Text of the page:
Investigating the regulation of tumour associated lipogenesis using the model organism, Saccharomyces cerevisiae

Agius, Alexander orcid iconORCID: 0000-0003-1910-6457 (2018) Investigating the regulation of tumour associated lipogenesis using the model organism, Saccharomyces cerevisiae. Masters thesis, University of Central Lancashire.

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The highly conserved mitogen activated protein kinase (MAPK) high-osmolarity glycerol (HOG) pathway plays a vital role in the ability of Saccharomyces cerevisiae cells to respond to stress conditions, primarily hyperosmotic stress. In addition, there is also evidence that the HOG pathway is involved in lipid accumulation, which occurs in nitrogen depleted cells as they enter stationary phase. Understanding this lipogenic switch is important both for the biotechnology industry (for example biofuels) and understanding human disease, where cancer cells accumulate cellular lipid.

To investigate the role of the HOG1 pathway in neutral lipid accumulation, a Nile red assay was undertaken to measure lipid accumulation in stationary phase of genomic deletion strains of key HOG pathway proteins. Deletion of the majority of HOG components had no effect on lipid accumulation. However, the hog1Δ mutant showed a significant decrease in neutral lipids levels when compared to the wildtype. Hog1p is the key MAPK in the HOG pathway and this data suggests that it may also be a regulator of neutral lipid accumulation.

Hog1p is activated by phosphorylation, as such, a western blot analysis was performed to monitor dual phosphorylation of Hog1p during the lipogenic switch. This showed an increase in Hog1p phosphorylation between 9 – 10 hours of growth, which corresponds to the transitionary period between late exponential phase and early stationary phase and accumulation of neutral lipids.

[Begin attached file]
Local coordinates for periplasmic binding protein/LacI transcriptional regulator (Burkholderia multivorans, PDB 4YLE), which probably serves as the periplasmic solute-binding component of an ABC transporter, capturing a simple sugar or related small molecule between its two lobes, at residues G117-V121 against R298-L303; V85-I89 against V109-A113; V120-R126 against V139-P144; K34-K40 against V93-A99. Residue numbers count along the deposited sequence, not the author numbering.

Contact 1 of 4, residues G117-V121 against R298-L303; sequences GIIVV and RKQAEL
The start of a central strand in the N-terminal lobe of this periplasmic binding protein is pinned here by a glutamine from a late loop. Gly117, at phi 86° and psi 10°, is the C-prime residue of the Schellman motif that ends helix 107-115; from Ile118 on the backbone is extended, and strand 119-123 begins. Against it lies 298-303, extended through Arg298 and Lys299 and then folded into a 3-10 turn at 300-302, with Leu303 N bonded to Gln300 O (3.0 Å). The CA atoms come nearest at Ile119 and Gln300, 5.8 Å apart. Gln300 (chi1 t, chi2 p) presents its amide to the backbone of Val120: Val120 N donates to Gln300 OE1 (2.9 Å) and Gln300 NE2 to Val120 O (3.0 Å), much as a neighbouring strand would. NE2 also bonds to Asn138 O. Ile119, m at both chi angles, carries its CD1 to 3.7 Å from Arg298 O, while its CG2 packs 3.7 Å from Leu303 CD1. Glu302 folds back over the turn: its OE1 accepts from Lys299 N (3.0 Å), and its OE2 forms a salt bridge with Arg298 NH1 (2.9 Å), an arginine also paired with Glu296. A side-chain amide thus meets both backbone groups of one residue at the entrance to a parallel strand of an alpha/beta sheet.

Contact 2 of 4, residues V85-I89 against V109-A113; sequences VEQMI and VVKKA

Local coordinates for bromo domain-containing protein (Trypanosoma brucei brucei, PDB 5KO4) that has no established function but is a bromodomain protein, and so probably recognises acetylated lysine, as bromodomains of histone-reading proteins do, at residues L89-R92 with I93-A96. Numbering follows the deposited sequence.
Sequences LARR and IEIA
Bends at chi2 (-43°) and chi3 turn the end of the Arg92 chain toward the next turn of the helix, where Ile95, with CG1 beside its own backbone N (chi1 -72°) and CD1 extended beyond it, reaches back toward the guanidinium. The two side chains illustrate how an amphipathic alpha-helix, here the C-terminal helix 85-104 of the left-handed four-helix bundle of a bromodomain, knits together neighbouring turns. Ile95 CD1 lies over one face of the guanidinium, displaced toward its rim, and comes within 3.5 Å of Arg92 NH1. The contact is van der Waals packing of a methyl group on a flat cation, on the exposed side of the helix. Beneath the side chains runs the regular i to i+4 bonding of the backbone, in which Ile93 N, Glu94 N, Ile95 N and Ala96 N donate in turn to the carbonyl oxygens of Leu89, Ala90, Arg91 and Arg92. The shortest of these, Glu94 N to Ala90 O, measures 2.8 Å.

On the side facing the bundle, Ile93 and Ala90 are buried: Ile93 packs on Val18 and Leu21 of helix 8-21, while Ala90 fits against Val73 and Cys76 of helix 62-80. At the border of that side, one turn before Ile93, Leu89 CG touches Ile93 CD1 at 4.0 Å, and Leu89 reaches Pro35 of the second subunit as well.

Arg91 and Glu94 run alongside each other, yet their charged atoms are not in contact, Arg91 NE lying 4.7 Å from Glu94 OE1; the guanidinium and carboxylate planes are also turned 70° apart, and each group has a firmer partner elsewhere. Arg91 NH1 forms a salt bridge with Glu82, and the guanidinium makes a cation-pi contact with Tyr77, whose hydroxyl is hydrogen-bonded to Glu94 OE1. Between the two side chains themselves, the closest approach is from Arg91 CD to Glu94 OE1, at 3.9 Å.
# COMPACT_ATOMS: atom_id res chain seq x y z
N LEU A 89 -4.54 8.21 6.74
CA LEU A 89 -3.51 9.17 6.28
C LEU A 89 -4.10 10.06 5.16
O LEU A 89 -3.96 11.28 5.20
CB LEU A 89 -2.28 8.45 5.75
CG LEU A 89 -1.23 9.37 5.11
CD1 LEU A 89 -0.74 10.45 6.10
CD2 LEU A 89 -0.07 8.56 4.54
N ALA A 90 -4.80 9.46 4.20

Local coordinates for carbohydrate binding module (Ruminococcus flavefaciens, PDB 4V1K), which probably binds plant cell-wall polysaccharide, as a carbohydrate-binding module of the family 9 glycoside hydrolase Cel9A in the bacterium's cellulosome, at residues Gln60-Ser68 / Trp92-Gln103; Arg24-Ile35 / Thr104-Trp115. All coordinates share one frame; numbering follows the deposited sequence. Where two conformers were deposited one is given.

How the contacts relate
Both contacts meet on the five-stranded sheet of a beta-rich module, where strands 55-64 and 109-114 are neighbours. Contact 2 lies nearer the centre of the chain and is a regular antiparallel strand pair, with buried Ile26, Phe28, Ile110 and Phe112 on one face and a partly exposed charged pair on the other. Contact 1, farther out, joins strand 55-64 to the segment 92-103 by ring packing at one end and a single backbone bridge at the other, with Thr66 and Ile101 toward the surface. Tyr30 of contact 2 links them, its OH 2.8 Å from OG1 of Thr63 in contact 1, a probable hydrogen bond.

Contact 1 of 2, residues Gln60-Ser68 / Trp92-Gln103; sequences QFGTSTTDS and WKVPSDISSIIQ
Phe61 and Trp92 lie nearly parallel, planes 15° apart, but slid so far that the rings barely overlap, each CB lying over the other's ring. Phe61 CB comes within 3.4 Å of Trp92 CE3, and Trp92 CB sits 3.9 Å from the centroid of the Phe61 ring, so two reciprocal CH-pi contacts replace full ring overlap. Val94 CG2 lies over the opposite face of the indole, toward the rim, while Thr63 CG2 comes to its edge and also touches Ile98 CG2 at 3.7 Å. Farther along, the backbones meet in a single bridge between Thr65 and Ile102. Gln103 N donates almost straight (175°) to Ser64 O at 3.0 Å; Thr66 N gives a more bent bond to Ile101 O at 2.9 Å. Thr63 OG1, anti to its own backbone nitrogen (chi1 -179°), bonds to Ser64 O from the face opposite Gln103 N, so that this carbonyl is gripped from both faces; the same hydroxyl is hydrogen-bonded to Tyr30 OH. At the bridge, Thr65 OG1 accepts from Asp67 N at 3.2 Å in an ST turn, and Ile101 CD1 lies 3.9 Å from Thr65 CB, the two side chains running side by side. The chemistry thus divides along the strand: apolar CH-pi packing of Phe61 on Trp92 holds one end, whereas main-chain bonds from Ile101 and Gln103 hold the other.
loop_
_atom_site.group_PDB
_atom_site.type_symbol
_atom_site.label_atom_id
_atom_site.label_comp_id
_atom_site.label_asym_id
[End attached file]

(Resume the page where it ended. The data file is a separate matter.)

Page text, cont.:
Regulation of Hog1 is classically believed to be via dual phosphorylation by the MAPKK Pbs2. However, results from the Nile red assay of the pbs2Δ mutant, demonstrated that accumulation of neutral lipids is not affected in this strain when compared to the wildtype. Further, a hog1Δpbs2Δ double deletion showed no additive affect when compared to the individual deletion strains. This suggests that Pbs2p is not involved in the accumulation of neutral lipids, and, therefore, Hog1p is being activated by an alternative regulator. This was further investigated by monitoring Hog1p phosphorylation during the lipogenic switch in the absence of Pbs2p.

To investigate how Hog1 is regulating lipid accumulation, a number of potential neutral lipid downstream targets were investigated. One potential target is Dga1p, an enzyme that catalyses the terminal step of triacylglycerol formation in lipid production. Deletion of this protein results in reduction in neutral lipid levels as measured by the Nile red assay. A similar reduction in neutral lipid levels was observed in a hog1Δdga1Δ double deletion indicating the proteins may be involved in the same pathway. Dga1 being a target of Hog1 is supported by bioinformatics analysis, which identified four potential MAPK sites (S/T followed by P) within the protein.

This work indicates a potential novel role for Hog1p in regulating lipid accumulation in S. cerevisiae which may have wider implications for the study of lipid related diseases and for the biotechnological application of cellular lipids.

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